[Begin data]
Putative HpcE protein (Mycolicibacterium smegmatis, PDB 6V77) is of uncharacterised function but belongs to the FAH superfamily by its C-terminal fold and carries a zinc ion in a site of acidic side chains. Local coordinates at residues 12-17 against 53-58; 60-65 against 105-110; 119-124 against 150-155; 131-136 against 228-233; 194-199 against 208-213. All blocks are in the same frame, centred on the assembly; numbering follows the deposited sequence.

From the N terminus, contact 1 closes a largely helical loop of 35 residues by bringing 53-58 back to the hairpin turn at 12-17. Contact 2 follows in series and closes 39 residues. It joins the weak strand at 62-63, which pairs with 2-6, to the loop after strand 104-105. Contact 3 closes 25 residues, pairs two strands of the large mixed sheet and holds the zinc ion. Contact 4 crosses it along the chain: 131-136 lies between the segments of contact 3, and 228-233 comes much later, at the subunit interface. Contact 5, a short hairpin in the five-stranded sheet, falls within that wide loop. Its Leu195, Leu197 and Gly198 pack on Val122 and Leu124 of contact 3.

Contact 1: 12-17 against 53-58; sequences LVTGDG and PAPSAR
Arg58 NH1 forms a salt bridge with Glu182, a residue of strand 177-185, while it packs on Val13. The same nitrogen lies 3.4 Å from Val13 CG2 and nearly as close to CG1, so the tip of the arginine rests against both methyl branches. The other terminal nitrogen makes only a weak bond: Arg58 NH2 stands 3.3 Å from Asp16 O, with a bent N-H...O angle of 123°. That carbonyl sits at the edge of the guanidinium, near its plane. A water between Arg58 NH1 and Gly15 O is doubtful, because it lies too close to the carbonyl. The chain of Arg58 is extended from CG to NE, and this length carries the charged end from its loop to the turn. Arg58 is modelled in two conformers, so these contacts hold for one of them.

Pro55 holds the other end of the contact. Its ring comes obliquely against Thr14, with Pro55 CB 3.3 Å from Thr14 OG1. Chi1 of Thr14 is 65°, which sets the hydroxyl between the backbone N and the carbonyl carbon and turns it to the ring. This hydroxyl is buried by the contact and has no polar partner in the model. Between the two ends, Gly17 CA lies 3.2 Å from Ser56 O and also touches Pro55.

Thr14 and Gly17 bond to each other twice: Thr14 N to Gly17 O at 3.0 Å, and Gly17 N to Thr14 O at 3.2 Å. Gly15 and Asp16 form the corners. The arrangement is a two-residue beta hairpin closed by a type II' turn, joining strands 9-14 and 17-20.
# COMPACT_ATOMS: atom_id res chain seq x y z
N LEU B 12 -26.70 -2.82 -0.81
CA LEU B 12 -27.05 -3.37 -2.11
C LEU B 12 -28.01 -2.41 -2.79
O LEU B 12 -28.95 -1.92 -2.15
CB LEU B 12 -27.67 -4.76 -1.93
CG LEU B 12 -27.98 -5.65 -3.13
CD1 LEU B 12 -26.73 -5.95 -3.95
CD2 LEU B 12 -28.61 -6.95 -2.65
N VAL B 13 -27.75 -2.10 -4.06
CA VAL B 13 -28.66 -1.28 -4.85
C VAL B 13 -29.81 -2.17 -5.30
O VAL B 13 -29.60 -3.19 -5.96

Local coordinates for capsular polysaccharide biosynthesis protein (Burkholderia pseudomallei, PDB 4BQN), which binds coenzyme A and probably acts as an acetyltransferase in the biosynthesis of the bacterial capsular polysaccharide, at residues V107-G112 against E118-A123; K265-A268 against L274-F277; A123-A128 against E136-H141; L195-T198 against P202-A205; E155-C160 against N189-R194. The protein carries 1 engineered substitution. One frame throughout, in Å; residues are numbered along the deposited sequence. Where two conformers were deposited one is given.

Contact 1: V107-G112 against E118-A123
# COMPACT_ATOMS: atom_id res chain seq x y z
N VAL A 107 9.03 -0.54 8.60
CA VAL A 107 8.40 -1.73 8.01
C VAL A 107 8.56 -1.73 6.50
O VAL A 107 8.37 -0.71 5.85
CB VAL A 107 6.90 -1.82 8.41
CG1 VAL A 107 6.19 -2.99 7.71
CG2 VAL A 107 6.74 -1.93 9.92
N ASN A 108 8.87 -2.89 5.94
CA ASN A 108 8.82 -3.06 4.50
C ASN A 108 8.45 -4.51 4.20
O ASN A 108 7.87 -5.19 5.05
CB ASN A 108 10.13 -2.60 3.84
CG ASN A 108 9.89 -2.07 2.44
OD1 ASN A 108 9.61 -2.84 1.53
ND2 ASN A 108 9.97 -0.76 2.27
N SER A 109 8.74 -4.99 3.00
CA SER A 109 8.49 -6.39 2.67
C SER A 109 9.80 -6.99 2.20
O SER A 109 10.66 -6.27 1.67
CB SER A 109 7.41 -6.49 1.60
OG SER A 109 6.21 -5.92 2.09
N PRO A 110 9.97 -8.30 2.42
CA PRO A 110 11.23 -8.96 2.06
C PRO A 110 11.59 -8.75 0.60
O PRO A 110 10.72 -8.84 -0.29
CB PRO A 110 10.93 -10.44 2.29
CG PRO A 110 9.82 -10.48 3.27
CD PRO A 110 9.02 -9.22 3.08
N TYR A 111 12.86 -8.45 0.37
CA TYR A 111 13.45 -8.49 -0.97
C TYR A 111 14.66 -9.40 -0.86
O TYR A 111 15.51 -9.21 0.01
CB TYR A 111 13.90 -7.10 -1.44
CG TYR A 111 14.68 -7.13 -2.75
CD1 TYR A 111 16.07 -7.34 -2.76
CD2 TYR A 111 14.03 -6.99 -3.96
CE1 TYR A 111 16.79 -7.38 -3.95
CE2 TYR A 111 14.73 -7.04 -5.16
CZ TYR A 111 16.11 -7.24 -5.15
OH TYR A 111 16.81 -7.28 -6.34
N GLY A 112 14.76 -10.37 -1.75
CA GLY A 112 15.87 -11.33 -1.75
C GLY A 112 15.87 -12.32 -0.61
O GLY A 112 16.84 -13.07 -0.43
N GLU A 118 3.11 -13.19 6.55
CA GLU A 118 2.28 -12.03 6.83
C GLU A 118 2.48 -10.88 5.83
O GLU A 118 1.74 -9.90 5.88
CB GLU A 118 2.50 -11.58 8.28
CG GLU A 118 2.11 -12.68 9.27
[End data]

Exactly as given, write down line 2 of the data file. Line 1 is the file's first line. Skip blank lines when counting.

From the N terminus, contact 1 closes a largely helical loop of 35 residues by bringing 53-58 back to the hairpin turn at 12-17. Contact 2 follows in series and closes 39 residues. It joins the weak strand at 62-63, which pairs with 2-6, to the loop after strand 104-105. Contact 3 closes 25 residues, pairs two strands of the large mixed sheet and holds the zinc ion. Contact 4 crosses it along the chain: 131-136 lies between the segments of contact 3, and 228-233 comes much later, at the subunit interface. Contact 5, a short hairpin in the five-stranded sheet, falls within that wide loop. Its Leu195, Leu197 and Gly198 pack on Val122 and Leu124 of contact 3.